‘Tis the season for all you soon-to-be M.Ed. grads to begin applying for jobs. And as someone who had to go through the arduous process of job applications and phone interviews not too long ago, I know how anxiety inducing the process can be. Since starting my current position, I’ve had the privilege of sitting on the other side of the table as a member of several search committees and the chair of another. As the interviewer, I’ve been a part of many a good interviews and some really terrible ones. So, as a former grad student and frequent interviewer, let me share some important tidbits with you to help you prepare for your first job interview. Read until the end to set up a mock phone interview with me to practice the skills described in this post.
Once you get to college, the primary method of communication with any college professional, from your advisor to your professor, will be done via email. Some might actually prefer you email them as opposed to coming by in person. Think of it as the college version of the why call when you can text movement! As such, it is important that you know how to properly communicate via email.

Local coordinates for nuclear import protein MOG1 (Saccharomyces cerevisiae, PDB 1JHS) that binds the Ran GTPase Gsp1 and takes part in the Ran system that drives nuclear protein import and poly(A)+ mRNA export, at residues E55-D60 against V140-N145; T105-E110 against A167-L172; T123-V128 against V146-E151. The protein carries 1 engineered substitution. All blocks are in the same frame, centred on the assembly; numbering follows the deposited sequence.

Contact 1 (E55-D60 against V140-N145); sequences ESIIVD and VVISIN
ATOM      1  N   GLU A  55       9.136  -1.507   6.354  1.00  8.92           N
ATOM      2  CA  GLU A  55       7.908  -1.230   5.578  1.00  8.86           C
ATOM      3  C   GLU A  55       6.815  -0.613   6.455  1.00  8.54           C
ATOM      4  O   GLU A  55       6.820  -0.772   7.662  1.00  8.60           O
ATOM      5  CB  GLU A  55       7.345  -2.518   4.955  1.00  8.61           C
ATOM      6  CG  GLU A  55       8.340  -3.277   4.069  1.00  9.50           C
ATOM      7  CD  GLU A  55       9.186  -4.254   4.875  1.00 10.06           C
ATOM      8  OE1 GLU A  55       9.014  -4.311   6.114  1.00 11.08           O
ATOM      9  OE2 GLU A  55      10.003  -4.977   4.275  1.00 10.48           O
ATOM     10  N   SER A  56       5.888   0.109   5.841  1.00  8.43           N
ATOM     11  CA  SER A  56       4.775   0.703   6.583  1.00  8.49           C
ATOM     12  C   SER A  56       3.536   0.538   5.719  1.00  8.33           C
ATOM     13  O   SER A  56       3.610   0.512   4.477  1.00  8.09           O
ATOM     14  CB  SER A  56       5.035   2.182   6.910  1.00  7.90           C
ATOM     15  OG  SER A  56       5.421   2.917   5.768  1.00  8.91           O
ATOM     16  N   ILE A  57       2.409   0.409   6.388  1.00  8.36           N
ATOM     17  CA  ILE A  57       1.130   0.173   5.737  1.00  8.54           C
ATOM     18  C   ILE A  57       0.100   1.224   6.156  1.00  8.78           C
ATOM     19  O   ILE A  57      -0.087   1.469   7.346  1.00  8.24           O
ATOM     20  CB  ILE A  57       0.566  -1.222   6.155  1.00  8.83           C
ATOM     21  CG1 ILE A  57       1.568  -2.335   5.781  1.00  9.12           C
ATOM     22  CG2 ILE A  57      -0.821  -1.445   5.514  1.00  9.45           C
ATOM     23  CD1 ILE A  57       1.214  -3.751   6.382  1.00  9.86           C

That college professors are scary or intimidating is something I hear all too often from my students when I ask them why they don’t go to office hours. And truth be told, I found them pretty scary myself, especially as a freshman. After all, they typically hold advanced degrees, such as PhDs, are highly knowledgeable in their field, can have high expectations, throw around big fancy words and last but not least, hold your grade in the palm of their hand. But regardless of how much you may try, you can’t avoid your professors forever and nor should you want to.
Unhealthy pride here refers to being too proud to seek out the help of others or being too proud to accept constructive criticism or feedback. By the definition of unhealthy pride alone, one can surmise that having an unhealthy sense of pride can be detrimental in college. Here are 3 big reasons why: